More wags, more whiskers for Reach Rescue
Paul Burkey of Libertyville (left) and his sons (from left) Daniel, 13, Luke, 18, and Seth, 16, check out a beagle Boston terrier mix named Buster for possible adoption at Whiskers and Wags in Mundelein. | Michael Schmidt~Sun-Times Media
Updated: January 14, 2013 6:26AM
MUNDELEIN — Opening the retail shop Whiskers and Wags and was a risk for local animal rescue group Reach Rescue.
A year later, the group is taking another risk by expanding into the neighboring rental unit.
Reselling donated furniture, shirts, toys and household items (all animal themed) in a retail strip mall at the corner of Route 176 and Midlothian Road was designed to fundraise while also putting the group’s humanitarian efforts into the public eye.
Every Saturday, all of the dogs and cats the group has in area foster homes are brought to the store for adoption drives.
Cindy Geers, Reach Rescue’s executive director, said groups like PAWS and Save a Pet are successful because their animals and mission have been brought to the consumers’ everyday life.
Smaller rescue groups, Geers said, struggle because the dogs and cats spend most of their time in a private house, leaving ideological marketing as the only way to attract potential adopters.
“In our first year, we had 225 dogs and about 50 cats get adopted,” Geers said. “Those are great numbers. This resale shop has helped us save so many more cats and dogs.”
Most of the animals Reach Rescue work with come from shelters in southern Illinois.
“The volume of cats and dogs being found stray or taken from abusive situations is incredibly high,” said Susan Solin, Reach Rescue’s director of foster care. “I can’t imagine how heartbreaking it is for those downstate agencies that have to put down healthy animals just because they’re unwanted. It must be an absolutely awful job.”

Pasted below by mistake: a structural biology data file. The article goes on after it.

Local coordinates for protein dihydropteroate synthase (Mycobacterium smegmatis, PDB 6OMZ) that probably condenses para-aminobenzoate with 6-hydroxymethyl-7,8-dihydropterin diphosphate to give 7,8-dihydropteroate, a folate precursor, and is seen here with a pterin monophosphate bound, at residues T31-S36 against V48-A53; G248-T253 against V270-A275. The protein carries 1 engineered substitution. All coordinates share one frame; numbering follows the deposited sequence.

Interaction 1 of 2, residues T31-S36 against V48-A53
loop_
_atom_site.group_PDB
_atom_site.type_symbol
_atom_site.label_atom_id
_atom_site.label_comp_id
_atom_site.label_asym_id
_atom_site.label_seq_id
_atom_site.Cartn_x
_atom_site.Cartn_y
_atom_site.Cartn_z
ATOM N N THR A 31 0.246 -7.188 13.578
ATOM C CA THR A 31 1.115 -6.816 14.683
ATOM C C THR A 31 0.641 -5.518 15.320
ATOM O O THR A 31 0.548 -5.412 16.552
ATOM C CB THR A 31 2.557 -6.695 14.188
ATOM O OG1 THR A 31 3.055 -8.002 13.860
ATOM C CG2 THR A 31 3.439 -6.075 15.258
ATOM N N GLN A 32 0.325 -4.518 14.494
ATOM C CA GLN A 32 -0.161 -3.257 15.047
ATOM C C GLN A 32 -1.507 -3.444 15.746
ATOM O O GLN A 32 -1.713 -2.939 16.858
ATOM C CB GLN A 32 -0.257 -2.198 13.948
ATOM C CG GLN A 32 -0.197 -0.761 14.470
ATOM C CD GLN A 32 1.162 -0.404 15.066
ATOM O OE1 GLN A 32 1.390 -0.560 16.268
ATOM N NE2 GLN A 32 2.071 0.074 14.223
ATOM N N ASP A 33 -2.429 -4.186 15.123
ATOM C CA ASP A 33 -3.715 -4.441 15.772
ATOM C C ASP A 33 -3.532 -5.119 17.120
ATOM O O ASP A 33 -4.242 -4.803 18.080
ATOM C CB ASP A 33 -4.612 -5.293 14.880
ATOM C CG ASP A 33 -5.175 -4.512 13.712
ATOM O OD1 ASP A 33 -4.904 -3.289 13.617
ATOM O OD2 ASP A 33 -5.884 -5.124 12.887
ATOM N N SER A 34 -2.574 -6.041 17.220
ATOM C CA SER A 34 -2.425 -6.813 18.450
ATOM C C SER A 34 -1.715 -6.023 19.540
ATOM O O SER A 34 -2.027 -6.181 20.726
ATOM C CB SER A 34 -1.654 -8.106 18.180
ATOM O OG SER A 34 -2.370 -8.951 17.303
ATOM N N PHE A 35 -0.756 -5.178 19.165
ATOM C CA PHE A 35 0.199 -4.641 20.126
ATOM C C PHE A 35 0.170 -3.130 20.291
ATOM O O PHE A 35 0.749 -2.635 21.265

Those “kill shelters” notify rescue groups before euthanizing dogs and cats, and the animals will often be saved and transported to the Chicago-area for adoption.
Whiskers and Wags’ original storefront is 4,000 square feet and devoted mostly to receiving donated items and reselling them, with proceeds going toward veterinary needs.
The additional 2,900 square feet will include a dog adoption center, daycare and training area.
Reach Rescue has on average about 40 dogs and 15 cats up for adoption at any given time – all of which live in nearby foster homes.
With the additional space at the Whiskers and Wags store, foster parents will bring the animal to the store to meet prospective adopters in a neutral setting. Also, foster families that need a break can bring their dogs or cats to the store for up to a day.
Geers also hopes to start training classes for recently adopted animals while they transition into their new homes.
“With beautiful animals in the store, we hope more customers will fall in love and take one home,” Geers said.
Renting the neighboring storefront is risky because the group has two major needs it should be addressing – a sign for its store and more foster homes.
“Something we desperately need is a sign outside our store,” Geers said. “A sign that meets our landlord and village requirements costs $5,000, and we can’t see ourselves spending that much money over animals right now. It seems crazy to run a store without a main sign.”
Solin said most dogs get adopted within a week of being brought to Mundelein. With more foster homes, she said more animals could be saved.
“The store has brought in so many curious people who end up adopting or making generous donations,” Solin said. “Unfortunately, we don’t have the time or money to campaign for more foster homes.”
Reach Rescue is a nonprofit organization with 35 volunteers. Geers is its only employee. For more information, call Reach Rescue at 847-637-5661.